Money in politics doesn’t just affect legislators–moneyed interests can and do exert their fiscal leverage all the way up to the highest office in the land. Buzzfeed reports that one of the most up-and-coming fundraising powers lies within the Silicon Valley technology industry:
As new media begins to gain political clout along with financial
power, one potential loser is the entertainment world, long a fundraising hub for Democrats. And the two California power bases have dramatically different interests, a narrative that has has been developing with increasing clarity in recent years. Last winter’s Capitol Hill showdown over two anti-piracy bills, known as SOPA and PIPA, showed the growing strength of the online platform (ie, Silicon Valley) vis-a-vis the content (Hollywood).
A look inside the political donations across all parties in California also shows an ascendant Silicon Valley. Of the top ten CA state political donors, half the list was tech-related — Hollywood only claimed two spots (the top two, to be fair.)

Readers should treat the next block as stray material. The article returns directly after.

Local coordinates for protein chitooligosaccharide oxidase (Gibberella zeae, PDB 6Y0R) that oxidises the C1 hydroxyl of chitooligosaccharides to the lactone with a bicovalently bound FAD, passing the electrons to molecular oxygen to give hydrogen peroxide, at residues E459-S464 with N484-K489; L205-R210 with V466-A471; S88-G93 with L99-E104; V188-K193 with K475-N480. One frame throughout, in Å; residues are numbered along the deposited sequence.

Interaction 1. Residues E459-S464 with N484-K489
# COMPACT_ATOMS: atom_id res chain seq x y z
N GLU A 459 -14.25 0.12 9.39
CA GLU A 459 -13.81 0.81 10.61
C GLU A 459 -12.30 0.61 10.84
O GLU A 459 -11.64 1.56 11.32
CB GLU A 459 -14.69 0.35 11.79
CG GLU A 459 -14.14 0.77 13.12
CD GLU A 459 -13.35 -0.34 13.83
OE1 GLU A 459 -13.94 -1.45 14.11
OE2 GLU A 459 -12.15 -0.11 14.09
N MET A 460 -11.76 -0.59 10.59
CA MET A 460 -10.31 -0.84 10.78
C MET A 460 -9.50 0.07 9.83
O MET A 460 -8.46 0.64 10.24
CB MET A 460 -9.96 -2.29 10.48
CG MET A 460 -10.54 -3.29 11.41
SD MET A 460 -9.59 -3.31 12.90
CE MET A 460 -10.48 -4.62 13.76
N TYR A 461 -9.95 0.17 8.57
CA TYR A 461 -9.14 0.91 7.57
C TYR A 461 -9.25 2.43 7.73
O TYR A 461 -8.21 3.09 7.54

Between this and the fact that Google, Inc. has been one of President Obama’s top five contributors in both the 2008 and 2012 election cycles (and also a staunch opponent of SOPA and PIPA), it is no surprise that the President took a position opposing the anti-piracy legislation introduced in late 2011. The New York Times reports that:
“This is the first real test of the political strength of the Web, and regardless of how things go, they are no longer a pushover,” said [Tim Wu, a professor at Columbia Law School] … He added, “The Web taking a stand against one of the most powerful lobbyers and seeming to get somewhere is definitely a first.”
And they didn’t stop at “getting somewhere.” SOPA and PIPA are now essentially “dead in the water.” And the cost? A paltry $27 million in campaign contributions across the tech industry, eclipsing the $9.5 million donated to the Obama campaign from Hollywood–the other large moneyed interest most in favor of the passage of SOPA and PIPA.
As hollywood once said, “Show me the money!”